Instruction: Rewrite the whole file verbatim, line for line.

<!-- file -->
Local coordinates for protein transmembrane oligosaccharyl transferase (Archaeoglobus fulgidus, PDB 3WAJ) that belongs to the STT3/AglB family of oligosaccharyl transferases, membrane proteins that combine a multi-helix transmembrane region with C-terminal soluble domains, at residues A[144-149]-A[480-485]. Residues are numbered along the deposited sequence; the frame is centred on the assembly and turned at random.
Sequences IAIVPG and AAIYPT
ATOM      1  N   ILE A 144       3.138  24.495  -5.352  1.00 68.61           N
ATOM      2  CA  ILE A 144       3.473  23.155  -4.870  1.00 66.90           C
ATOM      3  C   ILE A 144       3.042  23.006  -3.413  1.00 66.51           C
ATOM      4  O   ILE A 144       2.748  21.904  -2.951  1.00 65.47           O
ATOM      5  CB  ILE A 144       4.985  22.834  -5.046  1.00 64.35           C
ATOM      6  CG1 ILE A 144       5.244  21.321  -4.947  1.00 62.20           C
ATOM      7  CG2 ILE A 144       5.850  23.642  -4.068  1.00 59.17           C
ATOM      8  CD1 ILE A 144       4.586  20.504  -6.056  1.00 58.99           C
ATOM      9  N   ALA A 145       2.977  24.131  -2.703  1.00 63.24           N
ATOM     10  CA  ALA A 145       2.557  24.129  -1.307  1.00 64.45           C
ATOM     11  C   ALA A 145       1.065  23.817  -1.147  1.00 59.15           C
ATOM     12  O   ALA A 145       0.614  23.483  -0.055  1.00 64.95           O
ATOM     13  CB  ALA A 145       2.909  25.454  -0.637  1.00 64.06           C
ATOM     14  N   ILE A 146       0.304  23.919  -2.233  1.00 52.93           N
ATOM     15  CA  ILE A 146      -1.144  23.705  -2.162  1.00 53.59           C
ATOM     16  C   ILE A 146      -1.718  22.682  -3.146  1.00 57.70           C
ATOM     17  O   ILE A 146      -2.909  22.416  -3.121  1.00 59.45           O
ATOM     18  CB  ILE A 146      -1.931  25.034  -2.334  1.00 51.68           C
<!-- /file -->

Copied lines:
Local coordinates for protein transmembrane oligosaccharyl transferase (Archaeoglobus fulgidus, PDB 3WAJ) that belongs to the STT3/AglB family of oligosaccharyl transferases, membrane proteins that combine a multi-helix transmembrane region with C-terminal soluble domains, at residues A[144-149]-A[480-485]. Residues are numbered along the deposited sequence; the frame is centred on the assembly and turned at random.
Sequences IAIVPG and AAIYPT
ATOM      1  N   ILE A 144       3.138  24.495  -5.352  1.00 68.61           N
ATOM      2  CA  ILE A 144       3.473  23.155  -4.870  1.00 66.90           C
ATOM      3  C   ILE A 144       3.042  23.006  -3.413  1.00 66.51           C
ATOM      4  O   ILE A 144       2.748  21.904  -2.951  1.00 65.47           O
ATOM      5  CB  ILE A 144       4.985  22.834  -5.046  1.00 64.35           C
ATOM      6  CG1 ILE A 144       5.244  21.321  -4.947  1.00 62.20           C
ATOM      7  CG2 ILE A 144       5.850  23.642  -4.068  1.00 59.17           C
ATOM      8  CD1 ILE A 144       4.586  20.504  -6.056  1.00 58.99           C
ATOM      9  N   ALA A 145       2.977  24.131  -2.703  1.00 63.24           N
ATOM     10  CA  ALA A 145       2.557  24.129  -1.307  1.00 64.45           C
ATOM     11  C   ALA A 145       1.065  23.817  -1.147  1.00 59.15           C
ATOM     12  O   ALA A 145       0.614  23.483  -0.055  1.00 64.95           O
ATOM     13  CB  ALA A 145       2.909  25.454  -0.637  1.00 64.06           C
ATOM     14  N   ILE A 146       0.304  23.919  -2.233  1.00 52.93           N
ATOM     15  CA  ILE A 146      -1.144  23.705  -2.162  1.00 53.59           C
ATOM     16  C   ILE A 146      -1.718  22.682  -3.146  1.00 57.70           C
ATOM     17  O   ILE A 146      -2.909  22.416  -3.121  1.00 59.45           O
ATOM     18  CB  ILE A 146      -1.931  25.034  -2.334  1.00 51.68           C